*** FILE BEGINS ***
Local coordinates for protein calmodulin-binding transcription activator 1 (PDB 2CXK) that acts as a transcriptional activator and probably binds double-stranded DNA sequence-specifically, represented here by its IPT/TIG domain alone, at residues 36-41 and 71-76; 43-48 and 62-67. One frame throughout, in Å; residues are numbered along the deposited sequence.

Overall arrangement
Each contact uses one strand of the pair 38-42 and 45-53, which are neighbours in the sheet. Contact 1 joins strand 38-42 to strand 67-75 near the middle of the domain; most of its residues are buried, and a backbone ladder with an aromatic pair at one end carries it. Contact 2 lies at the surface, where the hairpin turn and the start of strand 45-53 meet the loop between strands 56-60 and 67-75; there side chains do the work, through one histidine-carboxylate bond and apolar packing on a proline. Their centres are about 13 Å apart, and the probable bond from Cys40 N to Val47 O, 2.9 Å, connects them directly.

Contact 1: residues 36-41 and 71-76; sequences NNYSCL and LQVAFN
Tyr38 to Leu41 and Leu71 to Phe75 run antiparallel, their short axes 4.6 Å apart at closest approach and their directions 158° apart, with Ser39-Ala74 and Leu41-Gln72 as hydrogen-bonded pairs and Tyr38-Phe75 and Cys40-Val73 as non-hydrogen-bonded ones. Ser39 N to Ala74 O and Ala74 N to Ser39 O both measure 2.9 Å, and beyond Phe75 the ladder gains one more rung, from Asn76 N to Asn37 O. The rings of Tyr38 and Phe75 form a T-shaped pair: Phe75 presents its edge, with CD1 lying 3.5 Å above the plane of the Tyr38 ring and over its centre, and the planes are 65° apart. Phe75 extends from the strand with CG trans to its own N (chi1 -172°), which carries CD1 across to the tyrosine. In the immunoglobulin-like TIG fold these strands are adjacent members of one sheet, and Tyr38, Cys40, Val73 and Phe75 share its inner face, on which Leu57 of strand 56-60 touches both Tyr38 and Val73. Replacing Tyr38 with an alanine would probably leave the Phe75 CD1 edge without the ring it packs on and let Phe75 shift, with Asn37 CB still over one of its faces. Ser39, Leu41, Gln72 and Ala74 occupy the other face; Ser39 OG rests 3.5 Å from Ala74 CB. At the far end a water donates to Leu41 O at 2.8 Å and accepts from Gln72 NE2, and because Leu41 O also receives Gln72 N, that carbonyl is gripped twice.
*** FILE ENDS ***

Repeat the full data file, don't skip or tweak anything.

Local coordinates for protein calmodulin-binding transcription activator 1 (PDB 2CXK) that acts as a transcriptional activator and probably binds double-stranded DNA sequence-specifically, represented here by its IPT/TIG domain alone, at residues 36-41 and 71-76; 43-48 and 62-67. One frame throughout, in Å; residues are numbered along the deposited sequence.

Overall arrangement
Each contact uses one strand of the pair 38-42 and 45-53, which are neighbours in the sheet. Contact 1 joins strand 38-42 to strand 67-75 near the middle of the domain; most of its residues are buried, and a backbone ladder with an aromatic pair at one end carries it. Contact 2 lies at the surface, where the hairpin turn and the start of strand 45-53 meet the loop between strands 56-60 and 67-75; there side chains do the work, through one histidine-carboxylate bond and apolar packing on a proline. Their centres are about 13 Å apart, and the probable bond from Cys40 N to Val47 O, 2.9 Å, connects them directly.

Contact 1: residues 36-41 and 71-76; sequences NNYSCL and LQVAFN
Tyr38 to Leu41 and Leu71 to Phe75 run antiparallel, their short axes 4.6 Å apart at closest approach and their directions 158° apart, with Ser39-Ala74 and Leu41-Gln72 as hydrogen-bonded pairs and Tyr38-Phe75 and Cys40-Val73 as non-hydrogen-bonded ones. Ser39 N to Ala74 O and Ala74 N to Ser39 O both measure 2.9 Å, and beyond Phe75 the ladder gains one more rung, from Asn76 N to Asn37 O. The rings of Tyr38 and Phe75 form a T-shaped pair: Phe75 presents its edge, with CD1 lying 3.5 Å above the plane of the Tyr38 ring and over its centre, and the planes are 65° apart. Phe75 extends from the strand with CG trans to its own N (chi1 -172°), which carries CD1 across to the tyrosine. In the immunoglobulin-like TIG fold these strands are adjacent members of one sheet, and Tyr38, Cys40, Val73 and Phe75 share its inner face, on which Leu57 of strand 56-60 touches both Tyr38 and Val73. Replacing Tyr38 with an alanine would probably leave the Phe75 CD1 edge without the ring it packs on and let Phe75 shift, with Asn37 CB still over one of its faces. Ser39, Leu41, Gln72 and Ala74 occupy the other face; Ser39 OG rests 3.5 Å from Ala74 CB. At the far end a water donates to Leu41 O at 2.8 Å and accepts from Gln72 NE2, and because Leu41 O also receives Gln72 N, that carbonyl is gripped twice.